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  • The Liberal Republicanism of John Taylor of Caroline
  • Johann N. Neem (bio)
The Liberal Republicanism of John Taylor of Caroline. By Garrett Ward Sheldon and C. William Hill, Jr. (Madison, NJ: Fairleigh Dickinson University Press, 2008. Pp. 263. Cloth, $54.40.)

This review provides an opportunity to look back on the work of Garrett Ward Sheldon, who teaches political science at the University of Virginia’s College at Wise. Sheldon has written books on the political philosophies of Thomas Jefferson and James Madison, and now, with C. William Hill, Jr,. on John Taylor of Caroline.1 Taken together, Sheldon’s [End Page 177] three books make two major claims. First, they all argue that classical republican ideas were invoked as means to sustain a liberal society, and therefore there is no theoretical tension between republicanism and liberalism. Sheldon and Hill call this framework “liberal republicanism.” Second, his books argue that the American ideal is local participatory democracy. John Taylor is best remembered by historians today for his republican critique of Hamiltonian federalism. He is considered a hostile critic of liberal modernity. In contrast, the authors argue, Taylor embraced liberalism’s assumption—most famously expressed by Locke—that human beings are born “free, equal, and independent.” To Taylor, Europe represented the past, where society remained divided into orders and one was born into one’s station. The promise of the United States was to liberate the individual from this past.

But this did not mean individual liberty was secure. Threats to individual liberty, to liberalism, emerged from every direction. Classical republicanism provided a language to understand this threat. To Taylor, as to Sheldon’s Jefferson and Madison, the Hamiltonians sought to centralize political power in order to serve the few instead of the many. But when Jefferson, Madison, and Taylor invoked the republican language of corruption, they did so in order to protect individual rights. Their common good was the expansion of individual liberty—Lockean liberalism—even if the threats were understood in classical terms.

There is a dramatic difference between Taylor’s liberal republicanism and that of Jefferson and Madison, however. As Sheldon makes clear in his earlier books, both Jefferson and Madison believed that the state must aid people in their enjoyment of their personal liberty. Madison argued that threats to individual liberty could come from local governments as well as distant ones—hence Madison’s evolution from nationalist to federalist to nationalist again after the War of 1812. Sheldon and Hill’s Taylor, on the other hand, does not seem to recognize the ways in which individual liberty requires active government. Hence, the authors are unable to overcome historians’ long connection between Taylor’s hostility to national government and his defense of states’ rights and slavery. Lacking Madison’s awareness that the states might also threaten individual liberty, Taylor actively defended the states against the nation, and actively protected slavery from federal interference.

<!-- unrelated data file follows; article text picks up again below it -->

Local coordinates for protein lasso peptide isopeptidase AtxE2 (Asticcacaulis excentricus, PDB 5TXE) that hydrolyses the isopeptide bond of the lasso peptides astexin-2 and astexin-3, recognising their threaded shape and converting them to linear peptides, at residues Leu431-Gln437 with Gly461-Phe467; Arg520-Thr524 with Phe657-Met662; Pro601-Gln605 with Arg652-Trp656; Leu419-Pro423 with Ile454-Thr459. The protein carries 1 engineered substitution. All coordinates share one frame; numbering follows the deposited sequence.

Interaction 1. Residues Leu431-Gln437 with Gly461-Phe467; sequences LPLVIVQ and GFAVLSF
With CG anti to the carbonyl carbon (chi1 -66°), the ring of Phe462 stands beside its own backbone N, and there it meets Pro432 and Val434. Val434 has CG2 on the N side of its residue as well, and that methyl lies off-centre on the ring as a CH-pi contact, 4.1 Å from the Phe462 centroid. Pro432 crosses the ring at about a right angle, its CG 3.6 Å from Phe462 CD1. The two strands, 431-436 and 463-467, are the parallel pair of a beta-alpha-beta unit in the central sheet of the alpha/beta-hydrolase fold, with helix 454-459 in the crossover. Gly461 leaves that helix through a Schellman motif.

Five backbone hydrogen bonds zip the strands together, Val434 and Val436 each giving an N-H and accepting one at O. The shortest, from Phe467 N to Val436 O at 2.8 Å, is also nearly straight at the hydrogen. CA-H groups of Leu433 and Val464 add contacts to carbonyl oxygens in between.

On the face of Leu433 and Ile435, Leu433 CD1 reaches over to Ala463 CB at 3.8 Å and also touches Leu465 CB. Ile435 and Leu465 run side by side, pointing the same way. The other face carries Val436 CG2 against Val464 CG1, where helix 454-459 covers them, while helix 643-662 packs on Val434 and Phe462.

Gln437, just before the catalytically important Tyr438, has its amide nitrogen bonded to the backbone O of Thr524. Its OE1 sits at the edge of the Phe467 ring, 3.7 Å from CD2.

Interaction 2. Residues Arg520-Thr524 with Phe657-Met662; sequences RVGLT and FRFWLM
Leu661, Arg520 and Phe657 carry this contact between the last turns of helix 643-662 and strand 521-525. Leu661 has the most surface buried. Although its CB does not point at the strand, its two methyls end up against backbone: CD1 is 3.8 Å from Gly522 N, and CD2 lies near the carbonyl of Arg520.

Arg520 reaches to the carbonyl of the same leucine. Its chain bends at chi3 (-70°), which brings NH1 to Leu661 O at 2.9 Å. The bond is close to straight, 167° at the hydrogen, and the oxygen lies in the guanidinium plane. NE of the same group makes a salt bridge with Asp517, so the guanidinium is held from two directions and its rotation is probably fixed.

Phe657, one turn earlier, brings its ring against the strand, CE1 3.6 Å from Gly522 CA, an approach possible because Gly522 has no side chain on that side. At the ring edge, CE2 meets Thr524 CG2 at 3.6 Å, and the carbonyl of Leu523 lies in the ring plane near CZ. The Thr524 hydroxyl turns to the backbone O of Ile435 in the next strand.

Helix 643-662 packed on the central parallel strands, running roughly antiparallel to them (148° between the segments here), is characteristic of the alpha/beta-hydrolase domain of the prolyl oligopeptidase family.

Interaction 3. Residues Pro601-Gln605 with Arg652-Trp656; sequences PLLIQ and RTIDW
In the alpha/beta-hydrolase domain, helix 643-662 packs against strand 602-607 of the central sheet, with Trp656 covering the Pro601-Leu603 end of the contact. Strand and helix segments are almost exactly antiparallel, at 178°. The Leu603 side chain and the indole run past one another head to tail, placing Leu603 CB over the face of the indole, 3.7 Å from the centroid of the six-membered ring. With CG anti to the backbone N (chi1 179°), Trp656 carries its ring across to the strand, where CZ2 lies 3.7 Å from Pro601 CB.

To Jefferson and Taylor, individual rights depend on citizens’ control of their government. But Jefferson understood in ways that Taylor apparently did not that local democracy itself required cultivating the people’s [End Page 178] abilities. In his earlier work on Jefferson, Sheldon argued that Jefferson believed that before the people could govern themselves—and thus protect their natural Lockean rights—they needed the “substantive rights” necessary to enter deliberation—education, economic independence, and opportunity to shape one’s destiny via participation in government. “Put another way,” Sheldon concludes, “Jefferson’s theory implies the right to be free from inadequate education, degrading poverty, and bureaucratic fiat.”2 Would Taylor have agreed with Jefferson that Locke’s natural man was socially cultivated? If not, Taylor’s understanding of government’s role in American society is vastly different from Jefferson’s. Sheldon and Hill do not provide any evidence of what positive role government might play in Taylor’s political thought.

Sheldon’s work has done historians of the early republic good service. It demonstrates that the fears and dangers we associate with the republican tradition were not incompatible with what we consider liberalism; they were necessary to it. If we are to have a society that values individual freedom and a government that protects...


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